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The local Finns have had a small Baptist church; a temperance society, the Taisto (Struggle), which was affiliated with the Minnesota Temperance League and which was still active in the 1940s; a small workers' society, which later became communist. There was a Finnish relief committee, with Mike Krause as chairman. The store owned by Mike Sorvari is one of the biggest locally, but there is also the Northern Farmers Cooperative Society, begun in 1920, when it also joined the Cooperative Central. The first directors of this enterprise consisted of 11 men, all born in Finland; three decades later, one old Finn was left, together with 7 second-generation Finns and 3 Americans.


The name of Victor Taipale, mentioned in many instances in these pages, belongs to the history of Beatty, for this is the story he tells : "More than a century ago there arrived here from Nurmo, Finland, one Johan Nyybacka and his wife Maija (Leppilahti.) They had two sons, Herman and Jacob, and two daughters, Elisabeth and Susanna. These four, and their descendants, have cleared for farming the wilderness of almost the entire Township of Beatty in Minnesota." Susanna's son was Victor Taipale. In the year 1900, there were but 12 inhabitants in Beatty, located north of Owens and Cook; in 1910 there were 53, and in 1920 there were 139. Charles Lappi served for many years as supervisor of the township.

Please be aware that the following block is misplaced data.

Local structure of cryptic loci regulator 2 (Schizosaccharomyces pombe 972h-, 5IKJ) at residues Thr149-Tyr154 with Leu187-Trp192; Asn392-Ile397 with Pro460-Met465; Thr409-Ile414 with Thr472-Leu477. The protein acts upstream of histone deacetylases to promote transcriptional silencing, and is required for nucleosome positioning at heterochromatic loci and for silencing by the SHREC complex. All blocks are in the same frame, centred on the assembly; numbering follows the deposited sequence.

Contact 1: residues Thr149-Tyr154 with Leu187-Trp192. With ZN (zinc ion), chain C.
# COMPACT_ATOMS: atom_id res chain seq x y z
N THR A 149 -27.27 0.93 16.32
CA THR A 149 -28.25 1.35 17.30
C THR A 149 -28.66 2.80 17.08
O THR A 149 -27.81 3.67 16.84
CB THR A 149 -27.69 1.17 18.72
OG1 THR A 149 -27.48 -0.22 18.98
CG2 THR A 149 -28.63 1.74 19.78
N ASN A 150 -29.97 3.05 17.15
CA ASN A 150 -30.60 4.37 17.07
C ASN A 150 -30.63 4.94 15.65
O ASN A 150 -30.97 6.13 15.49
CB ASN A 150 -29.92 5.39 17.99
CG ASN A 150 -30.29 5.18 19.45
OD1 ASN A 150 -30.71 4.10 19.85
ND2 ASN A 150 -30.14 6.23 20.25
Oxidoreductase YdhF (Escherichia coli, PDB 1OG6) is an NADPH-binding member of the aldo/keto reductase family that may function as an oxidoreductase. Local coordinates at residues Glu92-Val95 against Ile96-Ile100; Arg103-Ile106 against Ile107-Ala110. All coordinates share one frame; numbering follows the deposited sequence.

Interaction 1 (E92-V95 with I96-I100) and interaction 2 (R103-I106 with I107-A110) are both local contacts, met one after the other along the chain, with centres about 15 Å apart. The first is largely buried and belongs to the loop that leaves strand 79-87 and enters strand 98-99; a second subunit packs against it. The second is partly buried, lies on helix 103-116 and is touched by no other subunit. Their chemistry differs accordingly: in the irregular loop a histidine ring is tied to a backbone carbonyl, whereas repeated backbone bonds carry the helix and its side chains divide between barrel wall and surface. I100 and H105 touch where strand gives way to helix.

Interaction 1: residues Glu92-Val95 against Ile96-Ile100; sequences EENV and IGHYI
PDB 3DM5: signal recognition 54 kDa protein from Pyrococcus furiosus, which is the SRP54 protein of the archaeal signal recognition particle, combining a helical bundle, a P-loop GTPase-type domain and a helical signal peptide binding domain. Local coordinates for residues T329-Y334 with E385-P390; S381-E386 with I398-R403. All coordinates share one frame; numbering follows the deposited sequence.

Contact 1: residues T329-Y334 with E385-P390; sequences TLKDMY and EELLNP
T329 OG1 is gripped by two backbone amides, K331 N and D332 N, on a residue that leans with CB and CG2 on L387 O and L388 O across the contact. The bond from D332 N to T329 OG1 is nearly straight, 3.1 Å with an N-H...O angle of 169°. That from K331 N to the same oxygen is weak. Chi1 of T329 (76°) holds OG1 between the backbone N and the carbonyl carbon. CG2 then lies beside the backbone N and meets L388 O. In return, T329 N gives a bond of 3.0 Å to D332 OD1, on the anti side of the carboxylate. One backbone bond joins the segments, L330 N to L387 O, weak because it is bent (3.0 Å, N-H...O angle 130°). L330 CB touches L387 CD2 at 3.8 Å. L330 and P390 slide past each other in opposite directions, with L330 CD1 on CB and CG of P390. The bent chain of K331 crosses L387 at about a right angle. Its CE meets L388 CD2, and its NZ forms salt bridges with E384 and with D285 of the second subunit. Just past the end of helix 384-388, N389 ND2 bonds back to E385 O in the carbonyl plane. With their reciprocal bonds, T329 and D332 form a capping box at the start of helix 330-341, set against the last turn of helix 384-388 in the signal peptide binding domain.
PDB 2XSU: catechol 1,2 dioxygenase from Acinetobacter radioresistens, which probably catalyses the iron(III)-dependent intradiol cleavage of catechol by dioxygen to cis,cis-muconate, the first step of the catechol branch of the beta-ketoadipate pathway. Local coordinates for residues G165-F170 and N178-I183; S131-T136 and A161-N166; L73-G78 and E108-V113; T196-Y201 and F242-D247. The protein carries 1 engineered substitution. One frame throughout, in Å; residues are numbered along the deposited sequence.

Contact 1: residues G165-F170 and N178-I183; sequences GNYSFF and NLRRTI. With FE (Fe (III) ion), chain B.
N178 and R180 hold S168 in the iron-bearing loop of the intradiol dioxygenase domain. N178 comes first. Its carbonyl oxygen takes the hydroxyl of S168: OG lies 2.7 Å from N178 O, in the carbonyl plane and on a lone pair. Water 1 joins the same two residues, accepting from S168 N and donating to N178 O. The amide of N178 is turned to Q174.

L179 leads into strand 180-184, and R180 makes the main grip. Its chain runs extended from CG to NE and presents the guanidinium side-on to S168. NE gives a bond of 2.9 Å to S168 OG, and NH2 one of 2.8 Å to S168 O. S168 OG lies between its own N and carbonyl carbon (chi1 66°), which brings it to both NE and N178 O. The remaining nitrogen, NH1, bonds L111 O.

The tale of Finnish pioneers in Beatty was very much the tale of them all in this northern wilderness. Typical of their story is the one Matt Laakkonen told: "Clearing a place to live in this wilderness was the hardest task I ever undertook. I started to fell trees to get the logs I needed. I did that all day, lopping off branches and trimming the logs, and then I put my axe down and began to wonder why I had ever begun such a laborious task. Wondering about it didn't help, so I went back to work, and it was not until after a few hours more of that backbreaking labor that I threw down the axe with a curse. That evening such a horde of mosquitoes swarmed out of the nearby swamps that I knew I would have to dig drainage ditches, too, if I stayed." By autumn Laakkonen was ready to leave everything and go back to Virginia, but each time he made up his mind to go, some little thing like the chirping of the birds, a rosy sunset, or the sight of his flourishing potato patch made him put it off. "And here I still am," the pioneer admitted, half a century later.


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